03 Dec Weight Gain Between Pregnancies Increases Infant Mortality
MedicalResearch.com Interview with:
Professor Sven Cnattingius
Professor in reproductive epidemiology
Clinical Epidemiology Unit, Department of Medicine
Karolinska University Hospital
Karolinska Institutet, Stockholm, Sweden
Medical Research: What is the background for this study?
Prof. Cnattingius: Maternal overweight and obesity are associated with increased risks of stillbirth and infant mortality.
Weight gain between pregnancies increases risks of other obesity-related complications, including preeclampsia, gestational diabetes, and preterm birth. Weight gain appear to increase these risks especially in women who start off with normal weight.
As these complications increases risks of stillbirth and infant mortality, we wanted to study the associations between weight change between successive pregnancies and risks of stillbirth and infant mortality (deaths during the first year of life).
Medical Research: What are the main findings?
Prof. Cnattingius: The main findings include:
- Weight gain increases risk of stillbirth in a dose-response manner.
- In women starting off with normal weight (BMI <25), weight gain increases risk of infant mortality in a dose-response manner.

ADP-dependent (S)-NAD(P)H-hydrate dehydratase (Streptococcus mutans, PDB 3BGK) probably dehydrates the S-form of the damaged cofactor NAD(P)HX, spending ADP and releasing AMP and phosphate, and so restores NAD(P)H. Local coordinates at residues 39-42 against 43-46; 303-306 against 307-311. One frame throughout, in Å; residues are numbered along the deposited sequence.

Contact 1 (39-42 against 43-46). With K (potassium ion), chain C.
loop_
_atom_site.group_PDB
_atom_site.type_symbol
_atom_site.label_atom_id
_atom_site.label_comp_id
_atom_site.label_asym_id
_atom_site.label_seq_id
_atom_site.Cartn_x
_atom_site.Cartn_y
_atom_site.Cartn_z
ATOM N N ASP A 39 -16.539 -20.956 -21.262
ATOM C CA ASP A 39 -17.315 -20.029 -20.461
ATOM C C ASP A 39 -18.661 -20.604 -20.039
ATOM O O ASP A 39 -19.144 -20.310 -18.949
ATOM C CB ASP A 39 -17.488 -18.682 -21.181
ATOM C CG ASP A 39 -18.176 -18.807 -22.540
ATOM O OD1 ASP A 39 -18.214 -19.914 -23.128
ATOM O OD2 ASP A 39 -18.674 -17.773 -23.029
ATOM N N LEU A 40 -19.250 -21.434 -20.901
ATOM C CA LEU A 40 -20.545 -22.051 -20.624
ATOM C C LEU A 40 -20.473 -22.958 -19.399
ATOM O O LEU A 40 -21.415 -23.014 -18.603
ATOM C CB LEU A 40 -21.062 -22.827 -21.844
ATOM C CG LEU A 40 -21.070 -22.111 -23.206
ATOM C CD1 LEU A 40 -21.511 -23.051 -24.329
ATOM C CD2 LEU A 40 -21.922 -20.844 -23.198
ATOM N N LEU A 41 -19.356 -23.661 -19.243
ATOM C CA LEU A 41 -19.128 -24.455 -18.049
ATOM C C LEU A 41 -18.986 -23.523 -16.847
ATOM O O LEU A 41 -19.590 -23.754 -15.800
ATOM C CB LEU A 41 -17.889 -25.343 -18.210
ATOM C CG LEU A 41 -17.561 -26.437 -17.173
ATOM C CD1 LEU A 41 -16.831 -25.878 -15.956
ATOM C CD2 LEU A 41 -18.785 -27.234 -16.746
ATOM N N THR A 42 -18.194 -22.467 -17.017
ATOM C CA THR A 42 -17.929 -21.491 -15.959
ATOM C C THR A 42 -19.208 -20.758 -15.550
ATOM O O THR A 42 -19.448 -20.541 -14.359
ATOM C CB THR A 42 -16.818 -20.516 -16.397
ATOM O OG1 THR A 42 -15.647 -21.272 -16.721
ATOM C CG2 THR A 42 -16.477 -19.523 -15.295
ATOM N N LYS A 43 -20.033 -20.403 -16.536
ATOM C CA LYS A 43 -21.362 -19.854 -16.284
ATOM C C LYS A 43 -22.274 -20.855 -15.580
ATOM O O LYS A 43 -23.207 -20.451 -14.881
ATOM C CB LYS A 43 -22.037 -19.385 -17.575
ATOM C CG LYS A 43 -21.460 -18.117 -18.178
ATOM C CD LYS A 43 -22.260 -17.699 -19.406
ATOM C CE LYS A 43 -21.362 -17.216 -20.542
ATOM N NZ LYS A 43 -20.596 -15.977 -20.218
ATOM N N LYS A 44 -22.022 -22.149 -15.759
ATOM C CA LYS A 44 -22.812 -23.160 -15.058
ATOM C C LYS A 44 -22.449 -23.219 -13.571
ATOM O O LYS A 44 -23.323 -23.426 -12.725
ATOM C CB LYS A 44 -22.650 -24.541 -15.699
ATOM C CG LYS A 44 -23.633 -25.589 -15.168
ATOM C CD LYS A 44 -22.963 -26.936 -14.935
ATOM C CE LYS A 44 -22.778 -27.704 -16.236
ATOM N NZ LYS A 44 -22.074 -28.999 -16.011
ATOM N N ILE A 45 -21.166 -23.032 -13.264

- In women starting off with overweight or obesity (BMI >25), weight loss reduces the risk of neonatal mortality (deaths during the first four weeks of life).
Medical Research: What should clinicians and patients take away from your report?
Prof. Cnattingius: After a completed pregnancy, all women (except possibly underweight women) should be encouraged to reduce their weight to the weight they had before pregnancy.
Normal weight women should then be encouraged to keep their weight and overweight/obese women (if possible) to reduce their weight.
Medical Research: What recommendations do you have for future research as a result of this study?
- More knowledge is needed about the mechanisms by which weight change between pregnancies influence risks of especially stillbirth, but also infant mortality.
- We also need to know more about whether the weight change between pregnancies is due to weight increase during the first pregnancy and/or weight increase after the first pregnancy.
- Few women (<5%) in this study lost at least 2 BMI units (corresponding to 5.6 kg) between pregnancies. More knowledge is needed with respect to the possible benefits of weight loss in overweight women.
- Public health strategies need to be developed with respect to:
- Women in childbearing age (how can we reduce weight gain between pregnancies and rates of overweight and obesity among pregnanct women;
- B broader perspective – how can we reduce overweight/obesity overall in the society (regardless of gender and sex and society) – this is most likely the most important question.
Dr. Sven Cnattingius (2015). Weight Gain Between Pregnancies Increases Infant Mortality